The Wellington End Rape Culture Now! protest was a passionate affair, fueled by the energy of over 1000 people and their determination to change an atrocious culture so engrained in New Zealand society.
Although the demonstration was in light of the gang-rape organisation‚Äîthe ‘Roast-Busters’, and the horrendous handling of it by Police, the purpose of the protest goes much further than that. Rape culture is the manifestation of normalized victim blaming, sexual harassment and trivialization of rape, issues that are incredibly harmful to women everywhere.
The demonstration was a way to address these issues and call for change. As we marched down Willis street there were chants, “Whatever we wear, wherever we go, yes means yes and no mean no” and there were signs, “Because nobody is EVER ‘asking for it’.” As thousands clustered in Civic Square there were speeches from survivors, organizers and Wellington High School students, there were songs from local Wellington musicians, and there were tears shed by many.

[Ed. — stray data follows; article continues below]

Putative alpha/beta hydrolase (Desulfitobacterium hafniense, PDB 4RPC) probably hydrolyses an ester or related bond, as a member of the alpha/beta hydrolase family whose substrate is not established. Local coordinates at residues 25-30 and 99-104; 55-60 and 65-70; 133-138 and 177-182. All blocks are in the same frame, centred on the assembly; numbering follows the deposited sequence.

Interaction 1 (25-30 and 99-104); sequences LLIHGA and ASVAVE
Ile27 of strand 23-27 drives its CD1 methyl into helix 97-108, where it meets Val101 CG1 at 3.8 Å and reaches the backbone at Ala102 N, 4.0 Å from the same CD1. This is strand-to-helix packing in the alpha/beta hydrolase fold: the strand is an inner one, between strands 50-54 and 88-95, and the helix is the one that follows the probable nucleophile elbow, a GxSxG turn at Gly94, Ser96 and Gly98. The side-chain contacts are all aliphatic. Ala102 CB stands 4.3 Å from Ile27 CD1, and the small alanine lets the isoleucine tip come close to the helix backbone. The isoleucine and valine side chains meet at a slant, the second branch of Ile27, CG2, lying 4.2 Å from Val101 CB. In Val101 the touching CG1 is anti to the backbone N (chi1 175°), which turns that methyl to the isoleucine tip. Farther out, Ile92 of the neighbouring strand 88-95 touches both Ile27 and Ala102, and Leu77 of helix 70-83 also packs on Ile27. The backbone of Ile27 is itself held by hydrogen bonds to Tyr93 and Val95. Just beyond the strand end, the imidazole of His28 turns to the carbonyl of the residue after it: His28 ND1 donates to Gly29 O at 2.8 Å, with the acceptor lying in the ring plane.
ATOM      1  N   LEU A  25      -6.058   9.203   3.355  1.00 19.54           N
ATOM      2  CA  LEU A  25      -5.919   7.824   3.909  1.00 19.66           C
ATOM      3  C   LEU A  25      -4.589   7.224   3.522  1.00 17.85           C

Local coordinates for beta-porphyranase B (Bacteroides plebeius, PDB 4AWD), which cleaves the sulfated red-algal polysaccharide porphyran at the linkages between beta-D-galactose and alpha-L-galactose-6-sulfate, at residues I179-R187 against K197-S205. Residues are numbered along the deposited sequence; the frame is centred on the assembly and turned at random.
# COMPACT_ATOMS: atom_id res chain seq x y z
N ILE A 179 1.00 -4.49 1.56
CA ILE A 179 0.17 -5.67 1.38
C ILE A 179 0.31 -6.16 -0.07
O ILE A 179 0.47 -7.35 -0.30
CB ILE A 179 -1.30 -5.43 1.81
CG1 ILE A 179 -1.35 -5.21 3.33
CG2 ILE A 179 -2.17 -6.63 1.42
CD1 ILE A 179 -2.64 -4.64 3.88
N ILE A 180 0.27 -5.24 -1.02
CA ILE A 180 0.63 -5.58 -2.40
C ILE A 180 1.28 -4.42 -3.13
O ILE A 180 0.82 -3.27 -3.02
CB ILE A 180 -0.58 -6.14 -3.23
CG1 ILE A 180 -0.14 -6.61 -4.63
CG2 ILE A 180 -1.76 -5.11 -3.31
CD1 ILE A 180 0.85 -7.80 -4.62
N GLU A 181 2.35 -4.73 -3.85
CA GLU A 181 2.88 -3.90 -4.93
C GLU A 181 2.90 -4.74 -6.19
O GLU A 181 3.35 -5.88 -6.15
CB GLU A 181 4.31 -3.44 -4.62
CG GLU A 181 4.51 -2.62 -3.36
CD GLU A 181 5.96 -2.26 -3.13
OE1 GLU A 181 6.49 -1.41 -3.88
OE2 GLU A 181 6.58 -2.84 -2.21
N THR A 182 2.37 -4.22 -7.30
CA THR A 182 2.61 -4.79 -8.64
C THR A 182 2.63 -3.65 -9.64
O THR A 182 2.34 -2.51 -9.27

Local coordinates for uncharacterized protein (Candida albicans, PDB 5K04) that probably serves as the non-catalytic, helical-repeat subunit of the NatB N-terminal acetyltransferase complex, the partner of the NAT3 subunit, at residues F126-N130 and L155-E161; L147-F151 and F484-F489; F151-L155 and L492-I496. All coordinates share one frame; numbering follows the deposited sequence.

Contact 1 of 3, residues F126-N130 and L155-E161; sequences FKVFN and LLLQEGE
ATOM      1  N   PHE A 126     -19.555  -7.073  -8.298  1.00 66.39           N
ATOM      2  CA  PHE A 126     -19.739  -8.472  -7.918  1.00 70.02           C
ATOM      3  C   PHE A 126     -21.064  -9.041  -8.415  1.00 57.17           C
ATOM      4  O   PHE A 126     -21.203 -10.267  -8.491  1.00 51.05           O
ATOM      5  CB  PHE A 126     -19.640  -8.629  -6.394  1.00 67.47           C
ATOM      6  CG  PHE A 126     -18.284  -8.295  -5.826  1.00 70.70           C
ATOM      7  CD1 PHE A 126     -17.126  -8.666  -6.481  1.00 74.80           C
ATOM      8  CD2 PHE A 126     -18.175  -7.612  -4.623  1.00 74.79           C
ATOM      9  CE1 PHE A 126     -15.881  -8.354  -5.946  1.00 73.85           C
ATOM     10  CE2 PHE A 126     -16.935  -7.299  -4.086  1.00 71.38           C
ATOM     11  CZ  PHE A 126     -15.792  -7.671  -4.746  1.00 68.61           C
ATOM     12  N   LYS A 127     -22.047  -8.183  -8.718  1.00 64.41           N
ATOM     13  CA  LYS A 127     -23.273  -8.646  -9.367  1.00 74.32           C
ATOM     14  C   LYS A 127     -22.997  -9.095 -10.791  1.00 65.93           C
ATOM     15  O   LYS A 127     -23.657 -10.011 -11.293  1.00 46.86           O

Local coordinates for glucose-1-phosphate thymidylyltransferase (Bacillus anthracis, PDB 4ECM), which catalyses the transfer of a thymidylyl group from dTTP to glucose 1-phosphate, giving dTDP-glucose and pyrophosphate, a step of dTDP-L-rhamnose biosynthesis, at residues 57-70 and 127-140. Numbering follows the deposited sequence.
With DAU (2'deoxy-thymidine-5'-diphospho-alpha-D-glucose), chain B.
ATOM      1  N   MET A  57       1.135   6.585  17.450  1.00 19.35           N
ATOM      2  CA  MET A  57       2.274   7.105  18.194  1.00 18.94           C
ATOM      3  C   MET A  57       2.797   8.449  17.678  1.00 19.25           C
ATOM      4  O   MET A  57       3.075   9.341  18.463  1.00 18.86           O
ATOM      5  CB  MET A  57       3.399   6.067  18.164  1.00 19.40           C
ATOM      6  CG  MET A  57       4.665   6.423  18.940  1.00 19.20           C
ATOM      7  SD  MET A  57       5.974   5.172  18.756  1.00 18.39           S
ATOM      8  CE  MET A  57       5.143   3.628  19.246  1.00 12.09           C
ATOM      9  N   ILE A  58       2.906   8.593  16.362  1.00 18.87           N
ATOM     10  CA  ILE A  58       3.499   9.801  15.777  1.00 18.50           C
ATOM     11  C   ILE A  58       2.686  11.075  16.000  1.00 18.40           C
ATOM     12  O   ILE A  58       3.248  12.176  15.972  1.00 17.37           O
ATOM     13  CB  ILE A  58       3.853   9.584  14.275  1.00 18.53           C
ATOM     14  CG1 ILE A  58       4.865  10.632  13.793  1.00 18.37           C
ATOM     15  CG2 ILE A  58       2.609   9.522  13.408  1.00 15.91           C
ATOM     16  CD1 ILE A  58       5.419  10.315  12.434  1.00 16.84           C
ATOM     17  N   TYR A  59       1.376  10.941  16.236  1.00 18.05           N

It was an exceptionally well-orchestrated afternoon that carried the momentous power that only heart felt, grassroots protests can, and the positive media coverage highlighted just how much of a catalyst for change the event could be.
Although just last weekend I had to take shelter in a well-lit store as the three young men grabbing at me chose to ignore my firm request for them to stop, I know that the spectacular, sunny afternoon we spent protesting is an incredibly important step in getting them to listen. Rape culture has not ended, but the discourse has begun, and if consent is taught in schools and rape crisis clinics are kept funded and Police start trusting women, then I am somewhat confident that New Zealand can begin a culture of listening.
The Wellington protest was just one of half a dozen in New Zealand, organised by Anne Russell, Kassie Hartendorp and others.
Guest Junior Girl
Co-founder of Feminist Club of Wellington High School